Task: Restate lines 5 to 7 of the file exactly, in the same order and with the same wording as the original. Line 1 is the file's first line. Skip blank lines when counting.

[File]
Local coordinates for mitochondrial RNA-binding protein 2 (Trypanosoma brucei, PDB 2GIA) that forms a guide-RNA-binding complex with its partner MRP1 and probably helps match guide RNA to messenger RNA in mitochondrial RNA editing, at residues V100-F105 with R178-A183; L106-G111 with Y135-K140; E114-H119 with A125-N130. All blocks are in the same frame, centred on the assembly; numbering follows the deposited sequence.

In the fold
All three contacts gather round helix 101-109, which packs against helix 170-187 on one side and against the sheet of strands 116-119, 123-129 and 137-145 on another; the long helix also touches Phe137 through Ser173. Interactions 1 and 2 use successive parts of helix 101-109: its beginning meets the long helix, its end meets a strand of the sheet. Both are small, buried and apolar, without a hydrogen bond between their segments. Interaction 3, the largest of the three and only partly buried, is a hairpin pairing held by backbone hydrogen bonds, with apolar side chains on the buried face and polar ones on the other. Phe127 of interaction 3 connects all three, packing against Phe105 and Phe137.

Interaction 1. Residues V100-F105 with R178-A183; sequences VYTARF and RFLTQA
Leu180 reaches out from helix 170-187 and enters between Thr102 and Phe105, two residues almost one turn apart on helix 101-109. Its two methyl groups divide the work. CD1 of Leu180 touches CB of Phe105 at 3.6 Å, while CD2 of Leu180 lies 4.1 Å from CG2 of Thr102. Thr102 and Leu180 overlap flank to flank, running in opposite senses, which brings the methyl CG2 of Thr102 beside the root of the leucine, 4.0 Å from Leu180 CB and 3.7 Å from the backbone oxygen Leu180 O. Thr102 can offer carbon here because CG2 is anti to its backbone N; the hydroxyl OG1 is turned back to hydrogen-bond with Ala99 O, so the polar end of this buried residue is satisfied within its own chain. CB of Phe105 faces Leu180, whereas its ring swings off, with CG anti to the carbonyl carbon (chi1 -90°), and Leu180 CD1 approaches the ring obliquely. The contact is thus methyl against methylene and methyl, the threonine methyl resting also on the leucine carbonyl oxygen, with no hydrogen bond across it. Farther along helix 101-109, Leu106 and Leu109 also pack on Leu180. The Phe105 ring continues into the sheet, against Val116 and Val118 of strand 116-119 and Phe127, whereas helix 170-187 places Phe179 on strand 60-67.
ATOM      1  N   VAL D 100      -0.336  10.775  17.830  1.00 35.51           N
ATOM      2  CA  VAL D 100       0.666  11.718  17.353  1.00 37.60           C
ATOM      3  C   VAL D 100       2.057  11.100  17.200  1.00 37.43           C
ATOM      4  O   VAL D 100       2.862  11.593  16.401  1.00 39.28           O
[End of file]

Leu180 reaches out from helix 170-187 and enters between Thr102 and Phe105, two residues almost one turn apart on helix 101-109. Its two methyl groups divide the work. CD1 of Leu180 touches CB of Phe105 at 3.6 Å, while CD2 of Leu180 lies 4.1 Å from CG2 of Thr102. Thr102 and Leu180 overlap flank to flank, running in opposite senses, which brings the methyl CG2 of Thr102 beside the root of the leucine, 4.0 Å from Leu180 CB and 3.7 Å from the backbone oxygen Leu180 O. Thr102 can offer carbon here because CG2 is anti to its backbone N; the hydroxyl OG1 is turned back to hydrogen-bond with Ala99 O, so the polar end of this buried residue is satisfied within its own chain. CB of Phe105 faces Leu180, whereas its ring swings off, with CG anti to the carbonyl carbon (chi1 -90°), and Leu180 CD1 approaches the ring obliquely. The contact is thus methyl against methylene and methyl, the threonine methyl resting also on the leucine carbonyl oxygen, with no hydrogen bond across it. Farther along helix 101-109, Leu106 and Leu109 also pack on Leu180. The Phe105 ring continues into the sheet, against Val116 and Val118 of strand 116-119 and Phe127, whereas helix 170-187 places Phe179 on strand 60-67.
ATOM      1  N   VAL D 100      -0.336  10.775  17.830  1.00 35.51           N
ATOM      2  CA  VAL D 100       0.666  11.718  17.353  1.00 37.60           C